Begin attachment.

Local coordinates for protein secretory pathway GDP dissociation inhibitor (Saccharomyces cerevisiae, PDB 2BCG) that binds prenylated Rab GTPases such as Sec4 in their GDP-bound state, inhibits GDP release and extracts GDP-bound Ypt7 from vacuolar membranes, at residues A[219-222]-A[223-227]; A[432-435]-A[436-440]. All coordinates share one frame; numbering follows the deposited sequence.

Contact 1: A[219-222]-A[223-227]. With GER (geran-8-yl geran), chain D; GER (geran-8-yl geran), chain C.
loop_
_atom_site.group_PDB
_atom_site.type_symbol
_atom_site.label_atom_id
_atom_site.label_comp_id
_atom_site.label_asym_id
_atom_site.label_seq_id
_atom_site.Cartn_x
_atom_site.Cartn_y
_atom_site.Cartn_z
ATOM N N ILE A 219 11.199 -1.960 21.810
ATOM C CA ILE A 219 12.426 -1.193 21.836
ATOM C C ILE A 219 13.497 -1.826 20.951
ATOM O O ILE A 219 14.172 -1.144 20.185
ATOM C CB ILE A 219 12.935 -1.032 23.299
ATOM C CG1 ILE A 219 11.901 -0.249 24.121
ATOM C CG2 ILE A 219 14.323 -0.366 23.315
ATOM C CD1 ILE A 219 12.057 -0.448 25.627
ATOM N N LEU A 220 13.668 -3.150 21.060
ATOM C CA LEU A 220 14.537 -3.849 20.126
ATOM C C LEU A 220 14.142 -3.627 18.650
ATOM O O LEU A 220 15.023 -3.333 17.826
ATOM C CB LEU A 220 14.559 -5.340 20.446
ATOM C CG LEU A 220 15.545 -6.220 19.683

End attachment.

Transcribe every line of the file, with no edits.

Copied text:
Local coordinates for protein secretory pathway GDP dissociation inhibitor (Saccharomyces cerevisiae, PDB 2BCG) that binds prenylated Rab GTPases such as Sec4 in their GDP-bound state, inhibits GDP release and extracts GDP-bound Ypt7 from vacuolar membranes, at residues A[219-222]-A[223-227]; A[432-435]-A[436-440]. All coordinates share one frame; numbering follows the deposited sequence.

Contact 1: A[219-222]-A[223-227]. With GER (geran-8-yl geran), chain D; GER (geran-8-yl geran), chain C.
loop_
_atom_site.group_PDB
_atom_site.type_symbol
_atom_site.label_atom_id
_atom_site.label_comp_id
_atom_site.label_asym_id
_atom_site.label_seq_id
_atom_site.Cartn_x
_atom_site.Cartn_y
_atom_site.Cartn_z
ATOM N N ILE A 219 11.199 -1.960 21.810
ATOM C CA ILE A 219 12.426 -1.193 21.836
ATOM C C ILE A 219 13.497 -1.826 20.951
ATOM O O ILE A 219 14.172 -1.144 20.185
ATOM C CB ILE A 219 12.935 -1.032 23.299
ATOM C CG1 ILE A 219 11.901 -0.249 24.121
ATOM C CG2 ILE A 219 14.323 -0.366 23.315
ATOM C CD1 ILE A 219 12.057 -0.448 25.627
ATOM N N LEU A 220 13.668 -3.150 21.060
ATOM C CA LEU A 220 14.537 -3.849 20.126
ATOM C C LEU A 220 14.142 -3.627 18.650
ATOM O O LEU A 220 15.023 -3.333 17.826
ATOM C CB LEU A 220 14.559 -5.340 20.446
ATOM C CG LEU A 220 15.545 -6.220 19.683